Character Development

Quick Definition: The underlying motivations and narrative details that combine to explain a character’s (or person’s) actions within a given social frame.

Full Definition:

Grounding, Story Telling, Frame: these are all important inner game pieces that build a strong identity. Character development is essential for any good story, especially TV series and books.

Harry Potter, Twilight, Boston Legal, Leverage, Lie To Me, The CSI series, Entourage, 24. Any successful show has a level of depth to its characters. They are relatable, memorable, and amplify our emotional responses to them.

In developing our own personas and understanding our own underlying motivations, artists must constantly grapple (and sometimes struggle) between their core identity, their image, and what they truly believe of themselves—the reasons and ethics behind why they do certain things.

There are many great characters in movies and TV to emulate. Of those that come to mind, Jack Bauer from 24, Vincent Chase from Entourage, Edward from Twilight, and Dr. Lightman from Lie To Me. One particularly fascinating TV character is Allen Shore from The Practice and Boston Legal. In Season 5, Jerry Espinson’s character says, “After watching Allen Shore practice law, I’m quite sure that there will never be another… quite like him.” Great characters in real life are also hard to imitate, having enriched their own experiences and inner workings to the extent that they stand out from the masses as unique individuals with something to contribute to the world. To this extent, PUAs utilize character development too.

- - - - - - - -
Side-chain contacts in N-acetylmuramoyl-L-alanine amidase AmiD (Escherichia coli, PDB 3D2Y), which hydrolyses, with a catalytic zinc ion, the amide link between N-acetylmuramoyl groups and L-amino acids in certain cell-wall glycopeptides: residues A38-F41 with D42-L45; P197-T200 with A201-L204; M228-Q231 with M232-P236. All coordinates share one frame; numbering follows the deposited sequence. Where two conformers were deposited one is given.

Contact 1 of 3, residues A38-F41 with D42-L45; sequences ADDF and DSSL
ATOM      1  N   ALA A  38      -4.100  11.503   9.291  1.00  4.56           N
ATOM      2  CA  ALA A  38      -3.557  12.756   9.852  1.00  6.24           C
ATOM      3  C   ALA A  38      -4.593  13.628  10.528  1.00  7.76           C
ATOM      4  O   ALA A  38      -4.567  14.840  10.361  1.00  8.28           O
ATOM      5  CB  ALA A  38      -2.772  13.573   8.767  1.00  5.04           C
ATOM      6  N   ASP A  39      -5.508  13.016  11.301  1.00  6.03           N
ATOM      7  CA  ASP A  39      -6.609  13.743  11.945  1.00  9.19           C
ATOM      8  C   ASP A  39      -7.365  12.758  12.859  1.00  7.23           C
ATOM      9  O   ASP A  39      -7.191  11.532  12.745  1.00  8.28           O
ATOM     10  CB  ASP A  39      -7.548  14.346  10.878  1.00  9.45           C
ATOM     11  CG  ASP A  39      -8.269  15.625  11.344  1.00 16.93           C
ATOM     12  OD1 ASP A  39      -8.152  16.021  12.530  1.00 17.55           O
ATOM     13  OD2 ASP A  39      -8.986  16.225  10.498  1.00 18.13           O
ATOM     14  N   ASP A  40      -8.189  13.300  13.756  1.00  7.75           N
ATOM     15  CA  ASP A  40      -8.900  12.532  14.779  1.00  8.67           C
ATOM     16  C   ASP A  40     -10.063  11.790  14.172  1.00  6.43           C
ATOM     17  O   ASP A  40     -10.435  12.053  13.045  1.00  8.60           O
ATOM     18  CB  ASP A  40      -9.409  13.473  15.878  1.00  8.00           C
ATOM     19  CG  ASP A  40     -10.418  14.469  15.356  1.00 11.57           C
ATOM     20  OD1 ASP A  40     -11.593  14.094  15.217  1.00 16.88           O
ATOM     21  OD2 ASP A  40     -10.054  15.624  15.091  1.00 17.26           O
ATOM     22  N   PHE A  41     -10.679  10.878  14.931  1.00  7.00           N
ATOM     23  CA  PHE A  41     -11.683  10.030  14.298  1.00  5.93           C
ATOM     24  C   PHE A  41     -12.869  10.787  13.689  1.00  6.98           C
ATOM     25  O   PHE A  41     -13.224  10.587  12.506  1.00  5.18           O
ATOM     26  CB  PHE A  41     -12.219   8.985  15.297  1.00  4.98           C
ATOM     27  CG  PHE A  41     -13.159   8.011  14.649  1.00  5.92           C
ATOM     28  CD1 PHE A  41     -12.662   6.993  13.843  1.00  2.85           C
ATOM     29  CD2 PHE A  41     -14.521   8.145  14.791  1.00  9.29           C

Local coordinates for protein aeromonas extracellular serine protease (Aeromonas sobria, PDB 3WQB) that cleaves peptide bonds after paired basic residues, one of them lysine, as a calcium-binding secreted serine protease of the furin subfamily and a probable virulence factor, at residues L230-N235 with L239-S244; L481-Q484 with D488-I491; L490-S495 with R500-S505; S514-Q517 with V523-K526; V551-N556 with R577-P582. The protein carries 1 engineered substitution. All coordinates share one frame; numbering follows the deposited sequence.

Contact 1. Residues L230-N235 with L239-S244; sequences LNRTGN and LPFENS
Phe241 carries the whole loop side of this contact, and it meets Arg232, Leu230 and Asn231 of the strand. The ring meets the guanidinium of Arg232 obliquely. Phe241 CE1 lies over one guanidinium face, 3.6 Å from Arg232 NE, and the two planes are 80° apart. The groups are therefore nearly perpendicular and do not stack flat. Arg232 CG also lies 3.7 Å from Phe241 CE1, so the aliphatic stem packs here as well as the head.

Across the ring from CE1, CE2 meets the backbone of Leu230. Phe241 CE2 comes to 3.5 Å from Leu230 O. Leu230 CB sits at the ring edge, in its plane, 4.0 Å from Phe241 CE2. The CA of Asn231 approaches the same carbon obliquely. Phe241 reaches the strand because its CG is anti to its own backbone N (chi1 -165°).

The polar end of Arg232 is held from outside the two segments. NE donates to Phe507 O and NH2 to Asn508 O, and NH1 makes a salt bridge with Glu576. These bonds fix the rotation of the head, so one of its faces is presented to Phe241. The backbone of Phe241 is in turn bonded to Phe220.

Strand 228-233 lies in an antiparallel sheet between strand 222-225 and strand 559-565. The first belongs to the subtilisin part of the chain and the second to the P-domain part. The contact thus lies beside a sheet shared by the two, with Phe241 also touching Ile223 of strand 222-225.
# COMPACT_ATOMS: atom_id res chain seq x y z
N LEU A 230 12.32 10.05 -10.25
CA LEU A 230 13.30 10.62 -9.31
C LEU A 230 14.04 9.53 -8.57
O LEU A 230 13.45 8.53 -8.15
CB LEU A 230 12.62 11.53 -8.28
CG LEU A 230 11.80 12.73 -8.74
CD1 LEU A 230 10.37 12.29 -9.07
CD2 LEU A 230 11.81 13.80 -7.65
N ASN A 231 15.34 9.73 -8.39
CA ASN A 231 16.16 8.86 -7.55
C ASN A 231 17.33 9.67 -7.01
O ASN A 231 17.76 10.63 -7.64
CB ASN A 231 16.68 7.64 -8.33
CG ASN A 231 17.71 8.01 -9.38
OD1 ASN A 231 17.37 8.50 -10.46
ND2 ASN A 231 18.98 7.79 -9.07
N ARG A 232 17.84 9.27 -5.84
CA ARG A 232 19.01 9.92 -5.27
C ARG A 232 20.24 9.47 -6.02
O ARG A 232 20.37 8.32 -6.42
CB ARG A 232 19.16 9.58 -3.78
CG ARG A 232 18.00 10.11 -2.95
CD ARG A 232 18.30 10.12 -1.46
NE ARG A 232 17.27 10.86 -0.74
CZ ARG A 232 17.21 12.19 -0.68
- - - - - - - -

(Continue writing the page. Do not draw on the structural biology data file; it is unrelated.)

“The character of Alan Shore deserves to be a character remembered with the likes of Atticus Finch. He is not a professionally ethical man, but he is a moral man. His personal code of ethics incorporates Machiavelli with a sense of “do the greatest good”. He is highly unethical, but rarely does anything for his own sake. In a way, he sacrifices his own ethical reputation for the sake of aiding people who have no other recourse. Sort of a legal Robin Hood.” – gdkzen


A good story always has strong character development plots

Related Terms: High Value, GroundingLifestyle, Value, Social Value, Social Value, Social Pressure, Social Conditioning, Modus Operandi (MO), Story Telling, Frame